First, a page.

A Lacquered Past: The Making of Asian Art in the Americas – by Sylvia Houghteling


Passing through what is now southwestern Mexico in 1763, the Spanish Capuchin friar Francisco de Ajofrín paused to praise a local artist: “Today there flourishes a celebrated painter, a noble Indian named Don José Manuel de la Cerda, who has greatly perfected this faculty [of painting lacquerware], so that it exceeds in luster and delicacy the lacquers of China.”[1] A black lacquer desk-on-stand signed by De la Cerda is the star of the Boston Museum of Fine Arts’ striking exhibition, Made in the Americas: The New World Discovers Asia. With its waving willow trees, Turkish tents, winged Pegasus, and quaint scenes of European gentry, this object draws together European, Islamic, East Asian and pre-Colombian artistic traditions.  The work owes its color scheme and airy vignettes to East Asian lacquered objects that traveled via Manila to Mexico on enormous Spanish galleon ships that sailed across the Pacific Ocean beginning in 1565. Yet De la Cerda, an artist of Spanish and indigenous descent, combined pre-Colombian traditions of lacquer (made from insect fat and chia oil) with East Asian visual inspirations to create a hybrid art.[2]  Made in the Americas, with just under one hundred objects, presents material evidence for the surprising, ironic and at times unsettling interactions that occurred between Asia and the New World in the early modern period.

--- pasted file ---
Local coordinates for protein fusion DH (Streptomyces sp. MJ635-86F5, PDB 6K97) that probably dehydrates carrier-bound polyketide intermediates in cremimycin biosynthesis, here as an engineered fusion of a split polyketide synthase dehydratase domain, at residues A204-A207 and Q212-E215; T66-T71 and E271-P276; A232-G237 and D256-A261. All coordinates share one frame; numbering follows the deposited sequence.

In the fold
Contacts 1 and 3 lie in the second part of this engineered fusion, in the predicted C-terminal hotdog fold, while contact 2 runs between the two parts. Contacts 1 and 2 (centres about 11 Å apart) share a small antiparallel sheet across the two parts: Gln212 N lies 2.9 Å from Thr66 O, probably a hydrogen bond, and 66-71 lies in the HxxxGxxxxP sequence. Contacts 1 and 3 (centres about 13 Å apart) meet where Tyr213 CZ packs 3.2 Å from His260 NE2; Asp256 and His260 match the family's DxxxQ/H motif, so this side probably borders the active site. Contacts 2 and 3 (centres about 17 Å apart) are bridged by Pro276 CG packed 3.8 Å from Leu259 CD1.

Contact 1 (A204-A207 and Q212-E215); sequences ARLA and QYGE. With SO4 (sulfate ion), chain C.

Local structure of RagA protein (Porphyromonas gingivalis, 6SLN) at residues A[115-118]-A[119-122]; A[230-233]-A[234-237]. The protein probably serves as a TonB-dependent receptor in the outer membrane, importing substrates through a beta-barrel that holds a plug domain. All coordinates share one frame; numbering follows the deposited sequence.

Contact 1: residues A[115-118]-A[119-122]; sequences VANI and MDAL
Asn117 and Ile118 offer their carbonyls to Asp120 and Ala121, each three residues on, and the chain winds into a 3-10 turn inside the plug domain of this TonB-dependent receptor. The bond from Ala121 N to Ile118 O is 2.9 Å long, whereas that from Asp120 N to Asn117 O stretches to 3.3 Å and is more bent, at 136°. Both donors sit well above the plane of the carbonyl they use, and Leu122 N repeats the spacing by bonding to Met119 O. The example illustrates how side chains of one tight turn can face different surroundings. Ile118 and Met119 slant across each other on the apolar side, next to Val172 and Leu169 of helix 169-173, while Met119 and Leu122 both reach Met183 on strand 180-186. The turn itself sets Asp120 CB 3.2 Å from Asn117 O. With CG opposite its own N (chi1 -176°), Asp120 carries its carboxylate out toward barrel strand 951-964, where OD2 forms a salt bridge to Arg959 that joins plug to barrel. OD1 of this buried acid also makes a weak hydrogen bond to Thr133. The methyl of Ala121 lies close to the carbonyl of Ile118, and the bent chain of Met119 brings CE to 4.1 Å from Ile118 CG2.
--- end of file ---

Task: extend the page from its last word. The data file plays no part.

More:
The exhibition, like many recent shows, exhumes hybrid trade objects from museum storage to prove, as the exhibition’s opening wall-text states, “globalization isn’t a new phenomenon.” But globalization has always been weighted to favor different cultures, polities and peoples. In Made in the Americas, which is revolutionary in bringing together art from across the Americas, the eighteenth-century material culture of North America pales in comparison to the sophistication of Central and South America. The residents of New Spain were the first to lay hands on the spoils of the luxury trade with Asia, thus subverting the ordering of the imperialist state.  The great Spanish galleon ships, laden with Asian spices and furniture, thousands of ceramic vessels and lengths of textiles, travelled from Asia across the Pacific Ocean directly to Mexico. Although many objects continued their journey – travelling overland to the eastern port of Veracruz and crossing the Atlantic for Spain – a majority of the objects likely stayed in the Spanish American colonies, ornamenting the estates of the high colonial elite.[3] While Acapulco had first access to imported goods from Asia, Boston received these goods only via Europe, due to British colonial trade restrictions that persisted until the end of the War of Independence in 1783.[4] The North American Japanned furniture and embroidered textiles in the exhibition resemble a European Chinoiserie style that imagined Asian art, but had less contact with originals.